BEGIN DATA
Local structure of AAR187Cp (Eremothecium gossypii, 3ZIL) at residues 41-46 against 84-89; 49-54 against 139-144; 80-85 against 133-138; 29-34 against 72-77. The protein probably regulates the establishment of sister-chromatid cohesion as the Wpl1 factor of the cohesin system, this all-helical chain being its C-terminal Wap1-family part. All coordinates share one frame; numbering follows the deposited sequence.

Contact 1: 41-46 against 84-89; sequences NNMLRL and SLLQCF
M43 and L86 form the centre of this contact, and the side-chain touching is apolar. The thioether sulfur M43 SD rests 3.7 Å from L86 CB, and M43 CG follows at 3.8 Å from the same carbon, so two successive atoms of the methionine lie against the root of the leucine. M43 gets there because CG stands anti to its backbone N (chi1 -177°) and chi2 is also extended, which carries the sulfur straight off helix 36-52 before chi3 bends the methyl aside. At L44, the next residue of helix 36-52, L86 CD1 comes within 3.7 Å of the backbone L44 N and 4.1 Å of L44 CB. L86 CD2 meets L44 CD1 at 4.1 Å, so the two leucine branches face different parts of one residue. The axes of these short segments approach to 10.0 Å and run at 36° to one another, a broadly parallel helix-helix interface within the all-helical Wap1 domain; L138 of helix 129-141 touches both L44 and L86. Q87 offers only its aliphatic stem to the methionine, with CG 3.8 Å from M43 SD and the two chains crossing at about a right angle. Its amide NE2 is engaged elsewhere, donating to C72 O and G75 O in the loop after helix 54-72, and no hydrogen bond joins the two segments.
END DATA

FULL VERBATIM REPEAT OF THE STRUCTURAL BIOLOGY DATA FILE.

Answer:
Local structure of AAR187Cp (Eremothecium gossypii, 3ZIL) at residues 41-46 against 84-89; 49-54 against 139-144; 80-85 against 133-138; 29-34 against 72-77. The protein probably regulates the establishment of sister-chromatid cohesion as the Wpl1 factor of the cohesin system, this all-helical chain being its C-terminal Wap1-family part. All coordinates share one frame; numbering follows the deposited sequence.

Contact 1: 41-46 against 84-89; sequences NNMLRL and SLLQCF
M43 and L86 form the centre of this contact, and the side-chain touching is apolar. The thioether sulfur M43 SD rests 3.7 Å from L86 CB, and M43 CG follows at 3.8 Å from the same carbon, so two successive atoms of the methionine lie against the root of the leucine. M43 gets there because CG stands anti to its backbone N (chi1 -177°) and chi2 is also extended, which carries the sulfur straight off helix 36-52 before chi3 bends the methyl aside. At L44, the next residue of helix 36-52, L86 CD1 comes within 3.7 Å of the backbone L44 N and 4.1 Å of L44 CB. L86 CD2 meets L44 CD1 at 4.1 Å, so the two leucine branches face different parts of one residue. The axes of these short segments approach to 10.0 Å and run at 36° to one another, a broadly parallel helix-helix interface within the all-helical Wap1 domain; L138 of helix 129-141 touches both L44 and L86. Q87 offers only its aliphatic stem to the methionine, with CG 3.8 Å from M43 SD and the two chains crossing at about a right angle. Its amide NE2 is engaged elsewhere, donating to C72 O and G75 O in the loop after helix 54-72, and no hydrogen bond joins the two segments.